For example, let's say you spent $3,000 on a living room sofa two years ago that you didn't really like. To make the sofa stand out a little less, you bought a leather chair for $2,200 that doesn't match --.
Simmons: Marbury is the sofa and Jamal Crawford is the chair in this case?
Layden: Precisely. And the room still looks bad. So now, you're on Craigslist and you see that someone is selling another $3,000 sofa for $900 that's almost exactly like the sofa you have. And there's no way you would ever want two big, ugly sofas in the same room. It would just look ridiculous. But your mind-set is, "Hey, how can I turn down a $3,000 sofa for $900?" So you buy the sofa and stick it in the room, which is now cluttered with stuff since you also spent another $10,000 on some crummy art, a coffee table with support problems, two giant bookcases that have to be turned sideways, some wobbly end tables and a smashed sculpture that was patched back together with duct tape. But since it's too late to go back, you spend another $5,000 on an interior decorator to make the room work. Well, you know what would happen? He wouldn't be able to make it work. You bought too much crap.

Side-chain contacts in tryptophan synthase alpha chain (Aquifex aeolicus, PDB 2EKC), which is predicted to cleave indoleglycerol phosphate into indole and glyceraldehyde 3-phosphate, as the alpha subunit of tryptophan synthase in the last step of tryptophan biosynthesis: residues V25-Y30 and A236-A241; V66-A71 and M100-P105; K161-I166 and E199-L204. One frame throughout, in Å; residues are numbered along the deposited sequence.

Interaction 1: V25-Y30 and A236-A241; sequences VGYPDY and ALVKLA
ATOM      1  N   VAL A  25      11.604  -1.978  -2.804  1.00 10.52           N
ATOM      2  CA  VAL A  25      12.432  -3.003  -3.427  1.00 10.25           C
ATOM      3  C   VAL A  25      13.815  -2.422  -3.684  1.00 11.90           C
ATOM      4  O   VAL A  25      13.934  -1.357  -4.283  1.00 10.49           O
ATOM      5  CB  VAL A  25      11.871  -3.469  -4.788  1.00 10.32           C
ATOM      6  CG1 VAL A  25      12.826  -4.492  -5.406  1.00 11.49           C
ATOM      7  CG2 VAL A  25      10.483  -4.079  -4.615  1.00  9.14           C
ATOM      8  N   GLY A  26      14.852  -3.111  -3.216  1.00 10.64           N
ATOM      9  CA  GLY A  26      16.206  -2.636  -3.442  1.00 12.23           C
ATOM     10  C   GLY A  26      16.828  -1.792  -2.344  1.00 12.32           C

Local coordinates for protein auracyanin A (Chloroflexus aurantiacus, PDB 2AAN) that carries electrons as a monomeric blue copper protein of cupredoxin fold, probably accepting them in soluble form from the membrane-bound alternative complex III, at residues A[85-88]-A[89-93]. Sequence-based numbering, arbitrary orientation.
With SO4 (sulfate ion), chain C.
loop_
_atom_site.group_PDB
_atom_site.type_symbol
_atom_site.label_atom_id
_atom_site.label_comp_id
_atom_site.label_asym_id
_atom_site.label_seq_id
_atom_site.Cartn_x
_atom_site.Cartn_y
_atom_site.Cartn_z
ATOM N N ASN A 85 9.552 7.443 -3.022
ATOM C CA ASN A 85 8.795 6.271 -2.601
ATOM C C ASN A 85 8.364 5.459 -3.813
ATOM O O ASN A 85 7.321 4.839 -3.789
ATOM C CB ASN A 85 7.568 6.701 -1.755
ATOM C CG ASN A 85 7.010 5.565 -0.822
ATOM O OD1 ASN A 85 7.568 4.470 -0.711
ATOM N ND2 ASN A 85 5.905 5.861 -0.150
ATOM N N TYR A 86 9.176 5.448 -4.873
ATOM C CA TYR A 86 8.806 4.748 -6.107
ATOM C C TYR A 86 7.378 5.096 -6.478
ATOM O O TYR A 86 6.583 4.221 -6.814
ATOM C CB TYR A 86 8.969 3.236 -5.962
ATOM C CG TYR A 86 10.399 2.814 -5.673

See, this is why Isiah is a genius: He's assembling the basketball version of that nightmare living room, and he has the fans convinced that either the expensive interior decorator -- in this case, Larry Brown -- will be able to make everything work, or he can somehow swap some of that furniture to one of his neighbors for a first-class piece of art. And he's spending an ungodly amount of money! And you never hear rumors that he might get fired! I think it's a tribute to him and his staff. He's the best-ever at being an atrocious GM. He really is.
Thomas: Thank you, Scott, that means a lot.
Simmons: Lemme ask you, Isiah -- the one red flag seems to be that you're spending an alarming amount of money. Just this year alone, you have a $123 million payroll for 15 wins. When the luxury tax kicks in, you will have shelled out nearly $200 million for a 25-win team. Doesn't fiscal responsibility matter here?
(There's a beat, and then everyone laughs.)
Simmons: I guess not! Mitch Kupchak, Rob Babcork, Scott Layden, Kevin McHale, Billy King, John Weisbrod, Jim Paxson and Isiah Thomas … thanks for your time! Ladies and gentlemen, the most atrocious GMs of the decade!
(The crowd applauds wildly.)
Simmons: Guys, what do you say we cap this off with a high-stakes poker game back in my hotel room, just the nine of us? Seriously, what do you say?